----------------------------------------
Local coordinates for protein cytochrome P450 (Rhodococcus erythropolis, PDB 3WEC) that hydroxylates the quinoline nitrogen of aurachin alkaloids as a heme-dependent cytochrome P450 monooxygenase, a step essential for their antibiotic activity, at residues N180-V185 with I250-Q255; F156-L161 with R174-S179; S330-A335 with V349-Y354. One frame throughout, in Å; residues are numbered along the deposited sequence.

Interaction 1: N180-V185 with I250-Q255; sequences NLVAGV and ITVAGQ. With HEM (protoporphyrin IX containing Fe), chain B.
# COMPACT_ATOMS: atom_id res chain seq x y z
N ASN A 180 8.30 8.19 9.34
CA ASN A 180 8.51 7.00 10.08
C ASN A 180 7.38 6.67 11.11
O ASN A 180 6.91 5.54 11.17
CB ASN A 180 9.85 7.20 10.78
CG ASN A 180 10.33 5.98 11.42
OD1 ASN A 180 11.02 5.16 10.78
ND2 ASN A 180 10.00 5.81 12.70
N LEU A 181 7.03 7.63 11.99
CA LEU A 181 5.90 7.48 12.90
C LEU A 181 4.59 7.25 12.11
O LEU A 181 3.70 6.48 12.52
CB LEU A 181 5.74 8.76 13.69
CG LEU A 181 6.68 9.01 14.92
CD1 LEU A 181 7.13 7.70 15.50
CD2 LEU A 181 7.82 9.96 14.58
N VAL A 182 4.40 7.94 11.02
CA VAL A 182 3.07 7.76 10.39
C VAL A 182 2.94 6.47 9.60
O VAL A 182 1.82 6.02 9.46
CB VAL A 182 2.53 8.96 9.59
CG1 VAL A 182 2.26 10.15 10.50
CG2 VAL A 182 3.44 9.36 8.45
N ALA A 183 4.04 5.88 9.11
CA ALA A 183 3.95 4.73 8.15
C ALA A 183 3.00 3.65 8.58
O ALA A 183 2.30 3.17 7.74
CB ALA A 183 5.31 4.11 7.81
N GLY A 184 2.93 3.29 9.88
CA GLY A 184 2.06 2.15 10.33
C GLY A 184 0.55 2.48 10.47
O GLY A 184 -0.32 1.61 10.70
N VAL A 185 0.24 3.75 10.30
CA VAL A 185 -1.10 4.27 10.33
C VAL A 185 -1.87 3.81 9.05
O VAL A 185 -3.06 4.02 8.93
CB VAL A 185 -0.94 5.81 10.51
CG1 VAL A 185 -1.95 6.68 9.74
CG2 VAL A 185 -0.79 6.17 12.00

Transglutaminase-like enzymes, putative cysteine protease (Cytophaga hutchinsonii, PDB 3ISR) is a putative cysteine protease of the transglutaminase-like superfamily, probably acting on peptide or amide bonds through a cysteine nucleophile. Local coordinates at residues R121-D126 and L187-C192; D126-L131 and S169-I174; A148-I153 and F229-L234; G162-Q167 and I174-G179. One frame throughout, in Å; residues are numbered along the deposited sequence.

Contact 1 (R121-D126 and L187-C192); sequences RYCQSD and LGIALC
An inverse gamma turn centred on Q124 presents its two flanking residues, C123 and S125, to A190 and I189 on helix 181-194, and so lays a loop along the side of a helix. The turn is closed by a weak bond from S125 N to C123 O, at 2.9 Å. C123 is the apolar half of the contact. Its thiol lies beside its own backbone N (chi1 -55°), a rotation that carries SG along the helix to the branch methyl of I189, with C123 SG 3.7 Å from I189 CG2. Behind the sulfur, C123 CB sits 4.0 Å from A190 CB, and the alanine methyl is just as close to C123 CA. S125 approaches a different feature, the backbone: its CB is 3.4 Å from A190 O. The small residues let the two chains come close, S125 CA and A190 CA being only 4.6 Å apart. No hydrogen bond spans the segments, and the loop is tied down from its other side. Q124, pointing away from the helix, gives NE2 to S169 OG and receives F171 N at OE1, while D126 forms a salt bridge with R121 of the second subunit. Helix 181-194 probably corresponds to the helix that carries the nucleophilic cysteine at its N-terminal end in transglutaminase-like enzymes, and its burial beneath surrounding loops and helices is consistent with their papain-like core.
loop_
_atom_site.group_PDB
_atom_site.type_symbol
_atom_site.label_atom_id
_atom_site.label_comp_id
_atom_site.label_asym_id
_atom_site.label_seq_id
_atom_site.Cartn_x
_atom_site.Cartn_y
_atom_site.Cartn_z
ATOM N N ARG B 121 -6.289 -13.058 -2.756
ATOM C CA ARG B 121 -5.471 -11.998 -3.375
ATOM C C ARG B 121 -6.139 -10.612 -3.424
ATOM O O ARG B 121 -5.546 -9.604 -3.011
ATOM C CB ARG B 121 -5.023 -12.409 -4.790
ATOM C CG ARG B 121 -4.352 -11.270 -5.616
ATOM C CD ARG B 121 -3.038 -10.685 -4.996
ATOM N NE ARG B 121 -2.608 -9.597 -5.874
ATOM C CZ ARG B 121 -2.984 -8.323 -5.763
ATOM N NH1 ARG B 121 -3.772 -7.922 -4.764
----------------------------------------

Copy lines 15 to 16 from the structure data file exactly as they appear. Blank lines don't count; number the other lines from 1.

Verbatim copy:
O LEU A 181 3.70 6.48 12.52
CB LEU A 181 5.74 8.76 13.69